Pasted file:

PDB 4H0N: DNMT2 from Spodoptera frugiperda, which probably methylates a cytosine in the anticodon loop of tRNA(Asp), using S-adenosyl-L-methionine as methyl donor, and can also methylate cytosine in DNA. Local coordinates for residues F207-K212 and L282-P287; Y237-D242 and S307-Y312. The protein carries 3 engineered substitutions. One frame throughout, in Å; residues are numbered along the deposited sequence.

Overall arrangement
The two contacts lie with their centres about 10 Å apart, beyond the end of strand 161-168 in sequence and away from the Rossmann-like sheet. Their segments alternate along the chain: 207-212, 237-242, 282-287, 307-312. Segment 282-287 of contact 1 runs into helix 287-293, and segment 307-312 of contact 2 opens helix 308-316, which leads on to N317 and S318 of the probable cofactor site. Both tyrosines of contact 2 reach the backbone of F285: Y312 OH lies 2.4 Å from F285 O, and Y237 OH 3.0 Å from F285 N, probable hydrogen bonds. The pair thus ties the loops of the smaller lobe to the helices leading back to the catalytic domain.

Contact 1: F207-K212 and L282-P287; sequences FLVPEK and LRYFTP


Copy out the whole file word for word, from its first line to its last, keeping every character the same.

PDB 4H0N: DNMT2 from Spodoptera frugiperda, which probably methylates a cytosine in the anticodon loop of tRNA(Asp), using S-adenosyl-L-methionine as methyl donor, and can also methylate cytosine in DNA. Local coordinates for residues F207-K212 and L282-P287; Y237-D242 and S307-Y312. The protein carries 3 engineered substitutions. One frame throughout, in Å; residues are numbered along the deposited sequence.

Overall arrangement
The two contacts lie with their centres about 10 Å apart, beyond the end of strand 161-168 in sequence and away from the Rossmann-like sheet. Their segments alternate along the chain: 207-212, 237-242, 282-287, 307-312. Segment 282-287 of contact 1 runs into helix 287-293, and segment 307-312 of contact 2 opens helix 308-316, which leads on to N317 and S318 of the probable cofactor site. Both tyrosines of contact 2 reach the backbone of F285: Y312 OH lies 2.4 Å from F285 O, and Y237 OH 3.0 Å from F285 N, probable hydrogen bonds. The pair thus ties the loops of the smaller lobe to the helices leading back to the catalytic domain.

Contact 1: F207-K212 and L282-P287; sequences FLVPEK and LRYFTP